Afghanistan veteran faces deportation to country he doesn't call home

He fears for his life and his possible deportation looms

Matt Saintsing
February 05, 2018 - 11:23 am

Photo by Alejandro Tamayo/San Diego Union-Tribune/TNS


A veteran diagnosed with post-traumatic stress (PTS) who served two tours in Afghanistan is finding out his service may not be enough to stay in the United States as he is facing possible deportation.

Miguel Perez Jr., 39, a Chicago resident, lost an appeal last week that would have kept him in the United States. Due to a 2010 drug conviction, he now sits in an ICE detention center in Kenosha, Wisconsin awaiting possible deportation to Mexico—a country he hasn’t called home for more than 30 years.

He began a hunger strike last Wednesday to protest the court’s decision, as he believes going back to Mexico is a death sentence. Perez predicts that drug cartels would try to recruit him because of his military experience and would murder him if he doesn’t cooperate.

"If they are sentencing me to a certain death, and I am going to die, then why die in a place that I have not considered my home in a long time?" he told CNN in an interview.

Perez has two children who are both U.S. citizens. He is one of many permanent residents who served in the U.S. military but now faces possible deportation after committing a crime in the U.S.

Following his service in the U.S. Army, Perez sought treatment at a VA hospital in Maywood, Ill., where he was diagnosed with PTS. He was supposed to be tested for a traumatic brain injury, but was arrested before it could take place.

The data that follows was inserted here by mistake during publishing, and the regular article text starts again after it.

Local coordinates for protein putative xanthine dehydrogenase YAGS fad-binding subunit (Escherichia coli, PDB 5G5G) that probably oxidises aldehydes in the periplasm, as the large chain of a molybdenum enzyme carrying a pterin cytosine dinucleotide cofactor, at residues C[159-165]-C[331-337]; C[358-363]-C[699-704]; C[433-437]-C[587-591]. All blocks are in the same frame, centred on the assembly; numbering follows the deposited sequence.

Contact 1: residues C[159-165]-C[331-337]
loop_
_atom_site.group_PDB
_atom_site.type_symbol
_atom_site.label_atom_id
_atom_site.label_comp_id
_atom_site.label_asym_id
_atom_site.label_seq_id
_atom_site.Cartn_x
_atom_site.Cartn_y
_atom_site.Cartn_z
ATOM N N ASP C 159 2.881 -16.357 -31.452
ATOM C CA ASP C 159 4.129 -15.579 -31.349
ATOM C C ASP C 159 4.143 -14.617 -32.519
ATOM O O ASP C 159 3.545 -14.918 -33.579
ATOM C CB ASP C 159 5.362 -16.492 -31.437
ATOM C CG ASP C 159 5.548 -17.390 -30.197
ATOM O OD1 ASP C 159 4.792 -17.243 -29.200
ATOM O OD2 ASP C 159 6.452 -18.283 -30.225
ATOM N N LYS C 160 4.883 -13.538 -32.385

In 2008, Perez handed a laptop case containing cocaine to an undercover police officer. He pleaded guilty to the drug charge and served half of a 15-year prison sentence.

Perez isn’t the first veteran to face deportation.

Tijuana, Mexico is home to many deported veterans, who, like Perez, mistakenly thought enlisting in the U.S. military would automatically make them U.S. citizens. Typically, when legal residents or people who are in the U.S. illegally commit crimes, ICE lets them serve most of their sentence in the U.S. before they are deported.

“If you’re going to put your hand on your hearts every time at a game, you’re going to say thank you for your service and wear American flag lapel pins and you’re going to criticize football players for taking a knee during the national anthem, it seems that’s all superficial and false patriotism if you’re not caring about an actual military veteran,” Perez’s attorney, Chris Bergin told the Chicago Tribune.

Perez was born in Mexico and was brought to the U.S. when he was eight by his father.